First Practical Lesson in Beekeeping

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Earlier this year I took a short course on beekeeping given by our local ‘Isle of Man Beekeepers Federation’. Meeting every other week for three months, it was an excellent way to meet local beekeepers, learn about bees, hives and honey and of course to prepare for starting up beekeeping for yourself. It’s been great but yesterday was even better…it was my very first practical lesson.

Meeting at a federation member’s home, our group comprised of both experienced and beginner beekeepers. We beginners were shown the ropes by ‘Richard’, a very experienced and very brave man who opens hives with his bare hands! It was amazing to see but I’d be surprised if he wasn’t stung at least once – one even got me through my gloves and I wasn’t even poking around their honey stores.

There were several hives on-site with different set-ups, frames and even species of bees. Though importation of bees to the island is forbidden, due to our special status as a varroa-free zone, yellow Italian bees have been brought onto the island in decades past. Nearly every hive had a different mix of these more yellowy bees with the native British black bee. Some were quite plump and nearly all black with just faint amber stripes. Then some had more subtle yellow striping and yet others had obvious yellow stripes near the top of their abdomen. It also seemed that the more yellow the bee, the more aggressive!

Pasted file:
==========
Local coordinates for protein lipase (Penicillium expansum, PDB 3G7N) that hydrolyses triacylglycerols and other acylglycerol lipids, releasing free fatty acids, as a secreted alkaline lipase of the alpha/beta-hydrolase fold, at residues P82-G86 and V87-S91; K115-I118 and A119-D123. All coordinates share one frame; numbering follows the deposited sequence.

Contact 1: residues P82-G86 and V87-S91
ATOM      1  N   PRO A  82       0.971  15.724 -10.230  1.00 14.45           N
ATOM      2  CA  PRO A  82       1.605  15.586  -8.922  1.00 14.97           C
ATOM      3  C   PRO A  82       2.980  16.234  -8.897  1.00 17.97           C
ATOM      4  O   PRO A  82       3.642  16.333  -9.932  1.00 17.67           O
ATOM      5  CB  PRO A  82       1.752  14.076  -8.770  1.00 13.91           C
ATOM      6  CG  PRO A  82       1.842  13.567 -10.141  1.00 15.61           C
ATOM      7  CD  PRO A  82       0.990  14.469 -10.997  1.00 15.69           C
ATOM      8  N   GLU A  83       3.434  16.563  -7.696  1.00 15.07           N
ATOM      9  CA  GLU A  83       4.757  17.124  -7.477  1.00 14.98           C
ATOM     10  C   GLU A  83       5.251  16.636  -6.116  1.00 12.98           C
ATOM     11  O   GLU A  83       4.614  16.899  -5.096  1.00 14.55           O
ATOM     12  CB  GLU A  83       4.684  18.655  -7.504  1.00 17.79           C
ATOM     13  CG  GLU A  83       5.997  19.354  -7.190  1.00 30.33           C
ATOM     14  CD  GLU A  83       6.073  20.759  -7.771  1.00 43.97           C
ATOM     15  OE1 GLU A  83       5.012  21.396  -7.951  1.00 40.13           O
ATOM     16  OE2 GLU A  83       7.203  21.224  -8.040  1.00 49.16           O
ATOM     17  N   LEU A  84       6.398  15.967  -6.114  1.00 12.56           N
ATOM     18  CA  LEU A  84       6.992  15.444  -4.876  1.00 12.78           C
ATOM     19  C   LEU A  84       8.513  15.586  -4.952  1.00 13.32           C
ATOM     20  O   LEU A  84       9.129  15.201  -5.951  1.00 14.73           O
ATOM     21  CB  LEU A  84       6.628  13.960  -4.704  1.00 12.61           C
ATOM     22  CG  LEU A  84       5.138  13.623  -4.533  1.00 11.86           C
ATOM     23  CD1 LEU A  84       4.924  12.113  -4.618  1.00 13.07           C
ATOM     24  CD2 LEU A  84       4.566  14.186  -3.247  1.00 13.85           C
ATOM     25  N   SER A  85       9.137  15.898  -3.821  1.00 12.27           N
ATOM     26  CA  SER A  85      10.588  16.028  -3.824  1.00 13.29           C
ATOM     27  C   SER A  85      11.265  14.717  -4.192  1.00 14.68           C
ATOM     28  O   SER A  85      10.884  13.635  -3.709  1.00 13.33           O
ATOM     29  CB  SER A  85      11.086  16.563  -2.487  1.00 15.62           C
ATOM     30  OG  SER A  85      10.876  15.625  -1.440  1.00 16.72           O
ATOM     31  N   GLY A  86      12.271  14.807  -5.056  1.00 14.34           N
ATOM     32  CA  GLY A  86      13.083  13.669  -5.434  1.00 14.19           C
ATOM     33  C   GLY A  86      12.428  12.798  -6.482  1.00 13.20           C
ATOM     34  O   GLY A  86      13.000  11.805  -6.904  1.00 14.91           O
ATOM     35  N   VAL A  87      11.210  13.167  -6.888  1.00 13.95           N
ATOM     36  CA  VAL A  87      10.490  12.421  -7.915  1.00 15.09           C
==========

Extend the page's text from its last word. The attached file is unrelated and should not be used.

My favourite bit of watching the demonstration though was the SMELL. The scent of warmed honey and comb wafted out of each hive as it was opened and bits of new broken comb were tempting me to open my suit and nick a sample to try. However, with the cloud of bees swarming around I was able to hold back.

4 Discussion to this post

  1. Mo and Steve says:

    Oh how exciting! And a great post!
    I'm sat here imagining the smell 🙂
    I do hope you get a hive and share it with us (not the smell, obviously)

  2. Tanya Highet says:

    Fingers crossed and will definitely share more when I do 🙂

  3. Rob & Marg Curtis says:

    Tanya, thanks for reading our blog, at thewaylifeshouldbee! I had no idea that the Isle of Man was one of the places that the british black bee still lives (how cool is that!?). From what I hear, here in the states, it's almost been entirely bred out of apiculture. Also, it's cool to hear that the Isle is Varroa free! Good luck with your hive, we'll be looking forward to reading your posts!

  4. So, are all the bee hives on the Island (Isle?) bred from splitting existing colonies?

    We keep bees in our tiny urban backyard in Northern California, and we *wish* we didn't have to deal with varroa. It's a nightmare.

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